Serving Multiple Purposes Over The Years: The Gray Mare Antiques Building Itself is a Relic
by Lacey Eibert Keigley
Maggie greets you at the door. She’s a small dog and she sends a message of welcome when you cross the threshold of Gray Mare Antiques on Main Street.
The building that has now been home to the antiques store for more than three years has gone through a fair number of reincarnations. Maybe some of you will recall most recently it was The Barker Bar. As far back as 1920 you would have been able to fill up your tank with gas instead of your stomach with a beer when this same location was the Sinclair Filling Station.
In the 1980’s it was also an EMS station.
Maggie’s people – the owners of Gray Mare Antiques – are Terry and Vicki Rainey.
Not that he is old enough to have filled up his car’s tank at the 1920’s Sinclair Filling Station, but Terry and his family are life long Travelers Rest residents. In fact, Terry and Vicki currently live in the center of their family’s farmland, surrounded by the history and the people of Terry’s family.
His memory is clear and the picture of what TR was bears less and less resemblance of what TR is. (Perhaps a little like we bear less and less resemblance of the high school students we once were.)
“When I took my driver’s test,” Terry recalls, “There wasn’t even a red light in town.”
Gray Mare Antiques actually officially opened its doors the day before the nearby Whstle Stop opened.
At that time, empty buildings and storefronts still populated large portions of Main Street, Travelers Rest.
Terry and Vicki say the opening of Gray Mare moved along quite quickly, once the idea had been born.
“My brother told me, ‘I think TR needs an antique store’,” Vicki shares.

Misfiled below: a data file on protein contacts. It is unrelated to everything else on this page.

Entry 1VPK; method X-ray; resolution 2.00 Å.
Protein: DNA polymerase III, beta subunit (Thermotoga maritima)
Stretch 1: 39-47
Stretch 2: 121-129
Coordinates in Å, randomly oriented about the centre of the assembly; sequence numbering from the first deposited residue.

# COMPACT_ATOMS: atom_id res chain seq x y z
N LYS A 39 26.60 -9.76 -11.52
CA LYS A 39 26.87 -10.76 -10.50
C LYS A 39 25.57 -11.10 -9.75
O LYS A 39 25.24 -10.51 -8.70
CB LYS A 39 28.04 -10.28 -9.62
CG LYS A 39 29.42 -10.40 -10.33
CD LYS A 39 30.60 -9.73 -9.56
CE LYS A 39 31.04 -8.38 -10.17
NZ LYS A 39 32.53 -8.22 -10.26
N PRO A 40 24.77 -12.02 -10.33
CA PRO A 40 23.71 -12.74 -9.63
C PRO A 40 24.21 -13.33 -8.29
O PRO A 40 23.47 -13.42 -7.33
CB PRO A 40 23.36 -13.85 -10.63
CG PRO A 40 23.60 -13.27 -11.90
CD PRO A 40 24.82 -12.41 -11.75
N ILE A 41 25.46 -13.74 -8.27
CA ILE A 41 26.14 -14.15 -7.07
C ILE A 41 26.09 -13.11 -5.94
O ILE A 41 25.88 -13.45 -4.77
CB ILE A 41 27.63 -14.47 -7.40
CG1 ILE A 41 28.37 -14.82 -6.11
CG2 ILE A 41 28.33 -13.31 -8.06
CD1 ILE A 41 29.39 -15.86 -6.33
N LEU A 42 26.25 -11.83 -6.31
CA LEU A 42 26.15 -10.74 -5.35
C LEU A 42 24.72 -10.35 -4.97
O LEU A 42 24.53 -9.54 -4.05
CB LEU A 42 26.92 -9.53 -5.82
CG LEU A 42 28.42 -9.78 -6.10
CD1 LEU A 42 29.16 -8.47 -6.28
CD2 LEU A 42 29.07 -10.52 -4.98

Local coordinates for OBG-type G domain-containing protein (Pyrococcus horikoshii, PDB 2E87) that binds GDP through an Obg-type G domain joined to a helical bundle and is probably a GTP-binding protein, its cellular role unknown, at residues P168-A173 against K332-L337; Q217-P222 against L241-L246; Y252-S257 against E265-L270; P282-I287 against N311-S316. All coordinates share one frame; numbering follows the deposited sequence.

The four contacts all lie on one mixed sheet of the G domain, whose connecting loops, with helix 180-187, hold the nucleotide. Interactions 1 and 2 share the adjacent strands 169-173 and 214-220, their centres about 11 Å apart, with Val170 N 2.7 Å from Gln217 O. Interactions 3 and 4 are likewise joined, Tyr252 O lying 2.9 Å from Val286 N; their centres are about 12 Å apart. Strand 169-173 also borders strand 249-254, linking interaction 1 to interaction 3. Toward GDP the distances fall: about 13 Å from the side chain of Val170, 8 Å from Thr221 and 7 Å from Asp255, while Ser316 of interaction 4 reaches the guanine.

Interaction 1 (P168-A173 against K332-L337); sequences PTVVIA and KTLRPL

The couple, who have been married for eight years, said they trusted that both the antiques and the people would come.
And they were right. Both have.
The store is full of treasures and collectibles, local art and creations, and a friendly vibe with conversations encouraged.
Vicki and Terry talk softly and openly, both are quick to laugh and to smile, a speech speckled with words of faith and Jesus and church and these influences on their decisions.
The name Gray Mare is a piece of that progress, they say.
“When we were at the bank, opening our business account,” Vicki shares the story, “The banker finished the paperwork and said, ‘Oh, yes – this is for you guys’ and he handed us a stuffed animal.” A gray mare.
The pair took it as a sign and a suggestion. That gray stuffed horse still sits behind the counter in his seat of importance.
Naturally, the Raineys are glad to see shops and businesses growing and people coming into town via the Swamp Rabbit Trail, but for Vicki and Terry, they say their business is about so much more than antiques and collectibles.
“This shop is mostly a ministry,” Terry leans back from the counter, places an arm on his wife’s shoulder. “People come by and we’re talking about antiques and next thing you know, we’re praying.”